We encourage you to perform a real-time search of NLEBeta
to obtain the most current and comprehensive results.


301

Kinetics of Silicothermic Reduction of Calcined Dolomite in Flowing Argon  

E-Print Network [OSTI]

of Experimental Rig De oxi dat ion Fu rn ac e TC TC Copper Turning Reduction Furnace Argon Gas Condenser Gas wash. Disadvantages: high impurity, high condenser area #12;© Swinburne University of Technology Aim of the project the fundamental physical chemistry Thermodynamic modelling Kinetic analysis High temperature experiments

Liley, David

302

Nuclear Waste Reduction  

Broader source: All U.S. Department of Energy (DOE) Office Webpages (Extended Search)

Nuclear Waste Reduction Pyroprocessing is a promising technology for recycling used nuclear fuel and improving the associated waste management options. The process...

303

Hydrogen Reduction of Ferric Ions for Use in Copper Electrowinning  

SciTech Connect (OSTI)

The conventional copper electrowinning process uses the water hydrolysis reaction as the anodic source of electrons. However this reaction generates acid mist and requires large quantities of energy. In order to improve energy efficiency and avoid acid mist, an alternative anodic reaction of ferrous ion oxidation has been proposed. This reaction does not involve evolution of acid mist and can be carried out at a lower cell voltage than the conventional process. However, because ferrous ions are converted to ferric ions at the anode in this process, there is a need for reduction of ferric ions to ferrous ions to continue this process. The most promising method for this reduction is the use of hydrogen gas since the resulting byproduct acid can be used elsewhere in the process and, unlike other reductants, hydrogen does not introduce other species that need subsequent removal. Because the hydrogen reduction technology has undergone only preliminary lab scale testing, additional research is needed to evaluate its commercial potential. Two issues for this research are the potentially low mass transfer rate of hydrogen into the electrolyte stream because of its low solubility in water, and whether other gaseous reductants less expensive than hydrogen, such as natural gas or syngas, might work. In this study various reductants were investigated to carry out the reduction of ferric ions to ferrous ions using a simulated electrolyte solution recycled through a trickle bed reactor packed with catalyst. The gases tested as reductants were hydrogen, methane, carbon monoxide, and a 50/50 mixture of H2 and CO. Nitrogen was also tested as an inert control. These gases were tested because they are constituents in either natural gas or syngas. The catalysts tested were palladium and platinum. Two gas flow rates and five electrolyte flow rates were tested. Pure hydrogen was an effective reductant of ferric ion. The rates were similar with both palladium and platinum. The ferric iron reduction increased with both the flow rate of gas as well as the liquid flow rate (up to ~0.1 g/L/min). Pure carbon monoxide also reduced the ferric ion, but at a rate about one tenth that of pure hydrogen at similar conditions. The syngas mixture of equimolar hydrogen and carbon monoxide reacted at a rate intermediate between each gas as a pure stream (up to ~ 0.06 g/L/min). This gas mixture shows that some form of unpurified reformer gas could be used to reduce the ferric ion in the electrolyte solution. Nitrogen was inert causing very little to no reduction of ferric ion.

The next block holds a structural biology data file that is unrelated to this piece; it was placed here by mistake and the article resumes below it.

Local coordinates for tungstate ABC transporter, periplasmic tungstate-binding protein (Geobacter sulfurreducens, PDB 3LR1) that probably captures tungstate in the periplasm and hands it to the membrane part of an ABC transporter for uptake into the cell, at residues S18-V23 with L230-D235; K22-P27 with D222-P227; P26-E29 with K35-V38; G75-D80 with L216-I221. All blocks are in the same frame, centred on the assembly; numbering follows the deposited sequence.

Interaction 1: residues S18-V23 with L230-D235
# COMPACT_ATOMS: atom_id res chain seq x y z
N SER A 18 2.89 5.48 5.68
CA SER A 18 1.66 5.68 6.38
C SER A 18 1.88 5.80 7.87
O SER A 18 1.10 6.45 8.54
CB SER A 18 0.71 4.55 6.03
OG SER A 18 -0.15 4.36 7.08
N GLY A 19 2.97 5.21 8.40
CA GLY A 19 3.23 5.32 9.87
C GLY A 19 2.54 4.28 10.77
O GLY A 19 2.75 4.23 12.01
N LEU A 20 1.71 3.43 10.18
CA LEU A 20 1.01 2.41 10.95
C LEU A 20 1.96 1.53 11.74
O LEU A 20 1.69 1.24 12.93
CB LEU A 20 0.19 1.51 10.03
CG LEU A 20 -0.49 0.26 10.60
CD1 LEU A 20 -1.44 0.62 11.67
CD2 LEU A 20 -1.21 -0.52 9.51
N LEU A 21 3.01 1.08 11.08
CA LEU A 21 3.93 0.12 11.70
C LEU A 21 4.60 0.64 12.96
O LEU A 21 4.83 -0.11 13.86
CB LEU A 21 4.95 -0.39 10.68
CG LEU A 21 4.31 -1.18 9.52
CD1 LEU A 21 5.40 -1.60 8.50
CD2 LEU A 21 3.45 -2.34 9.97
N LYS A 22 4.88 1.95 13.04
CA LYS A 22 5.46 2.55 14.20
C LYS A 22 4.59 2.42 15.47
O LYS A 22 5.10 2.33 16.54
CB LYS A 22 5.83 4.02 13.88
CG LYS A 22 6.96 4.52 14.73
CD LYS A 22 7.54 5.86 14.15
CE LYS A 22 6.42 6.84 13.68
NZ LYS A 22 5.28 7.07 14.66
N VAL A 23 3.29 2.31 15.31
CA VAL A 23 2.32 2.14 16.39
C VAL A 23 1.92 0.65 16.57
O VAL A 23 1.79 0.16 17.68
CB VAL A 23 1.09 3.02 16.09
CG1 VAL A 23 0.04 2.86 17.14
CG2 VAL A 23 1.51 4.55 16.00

Karl S. Noah; Debby F. Bruhn; John E. Wey; Robert S. Cherry

2005-01-01T23:59:59.000Z

304

Idaho National Laboratory's FY13 Greenhouse Gas Report  

SciTech Connect (OSTI)

A greenhouse gas (GHG) inventory is a systematic approach to account for the production and release of certain gases generated by an institution from various emission sources. The gases of interest are those that climate science has identified as related to anthropogenic global climate change. This document presents an inventory of GHGs generated during Fiscal Year (FY) 2013 by Idaho National Laboratory (INL), a Department of Energy (DOE) sponsored entity, located in southeastern Idaho. This report details the methods behind quantifying INLs GHG inventory and discusses lessons learned on better practices by which information important to tracking GHGs can be tracked and recorded. It is important to note that because this report differentiates between those portions of INL that are managed and operated by Battelle Energy Alliance (BEA) and those managed by other contractors, it includes only the large proportion of Laboratory activities overseen by BEA. It is assumed that other contractors will provide similar reporting for those activities they manage, where appropriate.

Kimberly Frerichs

2014-03-01T23:59:59.000Z

305

Preliminary Estimates of Combined Heat and Power Greenhouse GasAbatement Potential for California in 2020  

SciTech Connect (OSTI)